Recommendation: The Secretary of Defense should explore ways of providing greater financial incentives to enhance proceeds from the sale of usable surplus parts. One alternative would be to return a portion of the proceeds, generated from the sale of such parts, to both the Defense Reutilization and Marketing Office (DRMO) and the National Sales Office to help them carry out the operation of disposal activities more effectively. The additional funds could be used to enhance the expertise of disposal staff and familiarize them with all aspects of the surplus aircraft parts market that commercial airlines have found to be successful.

    Agency Affected: Department of Defense

  2. Status: Closed - Implemented

    Comments: The actions described above meet the intent of this recommendation.

    Recommendation: The Secretary of Defense should direct the Director of the Defense Logistics Agency (DLA), in conjunction with the military services, to conduct a program to determine how: (1) commercial-type aircraft parts and their civil applications can best be identified for DOD disposal staff; and (2) parts that conform to an existing Federal Aviation Administration (FAA) certification or have potential to be FAA certified can be identified for DOD disposal staff and relevant information forwarded with the part. DOD could take a phased approach by initially testing these practices at a few DRMO before determining their applicability to the entire DOD disposal system.

    Agency Affected: Department of Defense

  3. Status: Closed - Implemented

    Comments: The intent of this recommendation was satisfied based on the initiatives and related successes reported by DRMS, as summarized above in status on the first recommendation.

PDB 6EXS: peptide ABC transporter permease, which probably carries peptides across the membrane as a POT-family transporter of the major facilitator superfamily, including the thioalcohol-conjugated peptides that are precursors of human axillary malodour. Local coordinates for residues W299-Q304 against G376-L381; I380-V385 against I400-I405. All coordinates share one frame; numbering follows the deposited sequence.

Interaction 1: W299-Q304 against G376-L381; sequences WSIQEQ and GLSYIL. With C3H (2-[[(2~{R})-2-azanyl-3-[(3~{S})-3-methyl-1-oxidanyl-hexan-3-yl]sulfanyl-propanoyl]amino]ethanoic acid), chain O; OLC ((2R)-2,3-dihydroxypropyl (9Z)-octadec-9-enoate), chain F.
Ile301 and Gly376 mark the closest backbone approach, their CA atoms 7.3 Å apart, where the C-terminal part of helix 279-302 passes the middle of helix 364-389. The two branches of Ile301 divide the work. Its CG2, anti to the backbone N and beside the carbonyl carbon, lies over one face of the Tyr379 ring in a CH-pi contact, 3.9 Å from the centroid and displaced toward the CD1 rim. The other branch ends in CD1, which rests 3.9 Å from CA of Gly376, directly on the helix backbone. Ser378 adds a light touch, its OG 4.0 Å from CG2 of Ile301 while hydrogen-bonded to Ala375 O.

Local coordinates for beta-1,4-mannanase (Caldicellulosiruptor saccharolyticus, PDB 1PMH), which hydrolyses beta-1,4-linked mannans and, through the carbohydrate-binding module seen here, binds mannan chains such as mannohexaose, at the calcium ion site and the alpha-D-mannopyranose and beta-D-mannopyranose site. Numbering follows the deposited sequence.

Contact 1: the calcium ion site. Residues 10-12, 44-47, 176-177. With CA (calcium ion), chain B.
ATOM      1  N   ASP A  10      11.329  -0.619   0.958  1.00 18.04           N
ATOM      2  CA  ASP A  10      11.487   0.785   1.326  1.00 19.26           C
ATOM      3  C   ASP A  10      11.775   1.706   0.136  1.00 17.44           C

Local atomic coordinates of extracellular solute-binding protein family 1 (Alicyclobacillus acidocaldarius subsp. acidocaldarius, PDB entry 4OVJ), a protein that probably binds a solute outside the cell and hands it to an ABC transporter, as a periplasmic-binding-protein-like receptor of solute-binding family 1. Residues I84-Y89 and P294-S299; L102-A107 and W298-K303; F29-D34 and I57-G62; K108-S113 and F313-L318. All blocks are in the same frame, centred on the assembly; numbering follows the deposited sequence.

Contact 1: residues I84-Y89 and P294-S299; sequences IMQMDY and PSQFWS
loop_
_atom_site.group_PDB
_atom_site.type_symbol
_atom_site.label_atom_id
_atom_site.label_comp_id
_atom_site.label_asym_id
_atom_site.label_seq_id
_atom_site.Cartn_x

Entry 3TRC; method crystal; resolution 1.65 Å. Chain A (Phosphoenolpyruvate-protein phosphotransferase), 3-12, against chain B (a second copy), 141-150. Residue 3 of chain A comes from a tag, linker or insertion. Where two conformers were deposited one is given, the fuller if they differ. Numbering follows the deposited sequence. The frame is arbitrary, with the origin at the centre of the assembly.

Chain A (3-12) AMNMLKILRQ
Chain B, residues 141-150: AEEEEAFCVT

Recommendation: The Director, DLA, should conduct a program to test commercial marketing practices that could enhance sales of surplus aircraft parts. Among the practices that DLA should include in its test are: (1) separating commercial-type parts into sales lots that do not mix unlike conditions and manufacturers; (2) actively marketing these parts to a wide spectrum of potential customers; and (3) providing the technical training necessary for staff so they will know the parts they are selling and the markets they are selling to.

    Agency Affected: Department of Defense: Defense Logistics Agency

  4. Status: Closed - Implemented

    Comments: DRMS has developed and implemented warranty language for scrap and usable aircraft components. Its policy now requires all useable property, whether received as scrap, or downgraded to scrap, to be destroyed prior to removal from government premises, or by the buyer as a condition of sale, prior to the transfer of title. This action meets the intent of the recommendation.

    Recommendation: With respect to DOD scrap parts, the Director, DLA, should: (1) secure from buyers a warranty that stipulates DOD parts sold as scrap will be used only as such and not resold as usable; and (2) assess the cost-effectiveness of mutilating scrap parts in-house, especially those most vulnerable to being reused in the civil aviation market.

    Agency Affected: Department of Defense: Defense Logistics Agency